From a psychological point of view, it is often overlooked that this disorder concerns individuals who lack self-confidence and who project this lack of confidence onto others. A number of studies have shown that such leaders personalities are dangerous not only for the people they lead (denying them any free will or right of expression) but also for their companies, which are often in danger of disappearing under the sway of a single vision, impervious to re-questioning (6). "You have to know how to say stop", a chairman recently told me, when his group had spent millions of euros over the last 6 years on a project that wasn't working. The blindness and denial that set in when faced with bad investments can lead to all kinds of resources being exhausted. It is essential to wake up, even late in the day, and accept that you made a mistake, before the organisation completely collapses.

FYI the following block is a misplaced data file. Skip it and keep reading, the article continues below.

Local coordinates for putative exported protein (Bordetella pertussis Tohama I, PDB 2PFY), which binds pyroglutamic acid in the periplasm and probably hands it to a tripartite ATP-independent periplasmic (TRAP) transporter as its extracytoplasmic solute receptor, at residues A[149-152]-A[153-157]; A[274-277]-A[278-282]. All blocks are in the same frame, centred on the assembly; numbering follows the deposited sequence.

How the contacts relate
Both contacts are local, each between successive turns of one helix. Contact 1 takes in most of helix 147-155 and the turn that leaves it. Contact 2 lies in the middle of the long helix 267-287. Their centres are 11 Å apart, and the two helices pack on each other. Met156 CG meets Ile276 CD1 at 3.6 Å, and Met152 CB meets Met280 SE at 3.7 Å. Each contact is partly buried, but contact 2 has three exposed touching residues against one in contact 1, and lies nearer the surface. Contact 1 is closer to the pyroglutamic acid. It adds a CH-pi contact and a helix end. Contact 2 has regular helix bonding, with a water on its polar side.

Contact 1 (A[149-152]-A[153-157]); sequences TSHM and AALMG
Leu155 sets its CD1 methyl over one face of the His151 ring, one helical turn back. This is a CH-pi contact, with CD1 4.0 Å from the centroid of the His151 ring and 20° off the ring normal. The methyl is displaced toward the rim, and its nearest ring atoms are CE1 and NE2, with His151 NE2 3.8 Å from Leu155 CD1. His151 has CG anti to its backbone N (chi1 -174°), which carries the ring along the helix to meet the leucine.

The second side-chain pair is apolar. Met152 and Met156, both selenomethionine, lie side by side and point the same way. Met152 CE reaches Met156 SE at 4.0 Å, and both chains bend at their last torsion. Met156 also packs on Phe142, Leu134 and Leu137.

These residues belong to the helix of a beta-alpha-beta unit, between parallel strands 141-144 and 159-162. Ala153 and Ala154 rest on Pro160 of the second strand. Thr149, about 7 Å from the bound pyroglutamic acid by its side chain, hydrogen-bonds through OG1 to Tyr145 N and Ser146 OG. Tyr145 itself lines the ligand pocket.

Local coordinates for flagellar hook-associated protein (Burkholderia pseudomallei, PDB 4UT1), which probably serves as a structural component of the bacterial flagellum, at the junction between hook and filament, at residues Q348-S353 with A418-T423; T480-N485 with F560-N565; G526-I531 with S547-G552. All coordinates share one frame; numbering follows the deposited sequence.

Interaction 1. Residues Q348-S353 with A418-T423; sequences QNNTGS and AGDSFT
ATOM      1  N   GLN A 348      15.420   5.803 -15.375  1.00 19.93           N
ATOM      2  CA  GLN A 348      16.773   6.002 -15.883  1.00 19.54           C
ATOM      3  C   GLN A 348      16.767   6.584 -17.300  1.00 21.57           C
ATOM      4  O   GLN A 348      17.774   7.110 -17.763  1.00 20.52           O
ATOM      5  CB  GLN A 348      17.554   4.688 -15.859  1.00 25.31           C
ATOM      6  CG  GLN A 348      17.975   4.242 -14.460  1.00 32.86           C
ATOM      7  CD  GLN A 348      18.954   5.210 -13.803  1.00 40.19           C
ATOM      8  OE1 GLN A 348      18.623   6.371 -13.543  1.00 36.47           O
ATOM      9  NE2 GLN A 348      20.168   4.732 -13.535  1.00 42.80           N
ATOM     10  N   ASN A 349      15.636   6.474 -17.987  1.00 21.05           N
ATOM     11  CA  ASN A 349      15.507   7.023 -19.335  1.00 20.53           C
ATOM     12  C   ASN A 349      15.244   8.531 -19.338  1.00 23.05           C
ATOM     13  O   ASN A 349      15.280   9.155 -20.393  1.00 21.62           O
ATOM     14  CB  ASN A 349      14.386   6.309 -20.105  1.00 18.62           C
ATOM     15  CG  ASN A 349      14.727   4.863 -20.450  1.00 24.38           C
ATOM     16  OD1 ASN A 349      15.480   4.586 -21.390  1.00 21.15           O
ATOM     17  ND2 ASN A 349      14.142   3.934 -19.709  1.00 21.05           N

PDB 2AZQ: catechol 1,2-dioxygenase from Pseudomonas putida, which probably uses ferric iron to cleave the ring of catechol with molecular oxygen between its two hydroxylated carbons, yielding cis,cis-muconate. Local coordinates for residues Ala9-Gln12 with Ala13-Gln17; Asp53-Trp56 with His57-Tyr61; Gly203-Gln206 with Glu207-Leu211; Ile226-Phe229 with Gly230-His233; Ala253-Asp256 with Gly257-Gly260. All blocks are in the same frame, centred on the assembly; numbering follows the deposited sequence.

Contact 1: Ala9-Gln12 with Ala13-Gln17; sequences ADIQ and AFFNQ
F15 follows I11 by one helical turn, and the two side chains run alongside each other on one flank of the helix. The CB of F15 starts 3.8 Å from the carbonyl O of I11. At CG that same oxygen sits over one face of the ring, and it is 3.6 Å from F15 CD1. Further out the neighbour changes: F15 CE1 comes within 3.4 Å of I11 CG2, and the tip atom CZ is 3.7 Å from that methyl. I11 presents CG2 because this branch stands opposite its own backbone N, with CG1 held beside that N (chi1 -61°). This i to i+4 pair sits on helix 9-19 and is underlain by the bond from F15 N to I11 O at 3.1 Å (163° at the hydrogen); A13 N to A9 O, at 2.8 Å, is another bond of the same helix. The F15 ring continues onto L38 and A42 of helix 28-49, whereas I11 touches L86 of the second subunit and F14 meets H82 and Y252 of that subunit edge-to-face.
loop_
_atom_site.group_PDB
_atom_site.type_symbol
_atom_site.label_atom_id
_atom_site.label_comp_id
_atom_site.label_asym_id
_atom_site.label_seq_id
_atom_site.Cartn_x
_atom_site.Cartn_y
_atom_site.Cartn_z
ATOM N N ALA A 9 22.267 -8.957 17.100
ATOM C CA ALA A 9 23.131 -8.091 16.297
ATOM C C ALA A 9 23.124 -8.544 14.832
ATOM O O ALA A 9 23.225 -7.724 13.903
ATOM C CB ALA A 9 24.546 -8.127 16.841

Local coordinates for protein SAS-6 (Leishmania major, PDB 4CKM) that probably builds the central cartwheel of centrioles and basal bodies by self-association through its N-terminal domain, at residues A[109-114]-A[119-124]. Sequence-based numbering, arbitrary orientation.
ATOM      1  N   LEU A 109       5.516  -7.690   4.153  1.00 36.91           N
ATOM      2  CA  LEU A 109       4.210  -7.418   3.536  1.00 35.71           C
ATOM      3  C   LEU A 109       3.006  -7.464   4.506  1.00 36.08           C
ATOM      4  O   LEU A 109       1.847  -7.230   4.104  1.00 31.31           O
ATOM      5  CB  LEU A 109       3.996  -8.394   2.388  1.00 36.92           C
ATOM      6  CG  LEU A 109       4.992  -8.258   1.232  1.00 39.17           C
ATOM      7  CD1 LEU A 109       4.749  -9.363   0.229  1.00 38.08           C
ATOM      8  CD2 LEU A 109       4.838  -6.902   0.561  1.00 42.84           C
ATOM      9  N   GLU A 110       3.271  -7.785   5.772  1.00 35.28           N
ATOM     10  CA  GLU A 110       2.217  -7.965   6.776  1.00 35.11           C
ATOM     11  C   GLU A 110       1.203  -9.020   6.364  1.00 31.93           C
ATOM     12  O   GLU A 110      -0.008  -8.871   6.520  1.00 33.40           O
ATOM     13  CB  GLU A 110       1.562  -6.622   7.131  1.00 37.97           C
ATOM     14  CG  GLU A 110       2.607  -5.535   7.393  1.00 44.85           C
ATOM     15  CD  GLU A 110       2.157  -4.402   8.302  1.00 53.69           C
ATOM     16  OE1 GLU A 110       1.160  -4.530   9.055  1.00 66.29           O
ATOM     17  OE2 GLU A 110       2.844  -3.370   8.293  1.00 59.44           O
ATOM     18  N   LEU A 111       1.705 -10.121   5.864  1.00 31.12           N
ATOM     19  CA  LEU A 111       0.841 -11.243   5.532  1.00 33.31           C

In short, when these two representations meet - the leader who sees himself as all-powerful (hubris) and the followers who demand exclusive fascination - then yes, "you can lead without - ever - making a mistake". In fact: without ever admitting that you might have made a mistake. At that point, the organisation, or even the company, is in danger because the (inevitable) mistakes are no longer visible and are therefore never corrected.

 

Fortunately: humans are fallible

Let's leave the field of the psychopathology of power and return to a fortunately more common reality, that of the fallible leader or one who is "allowed to make mistakes", both by himself and by others.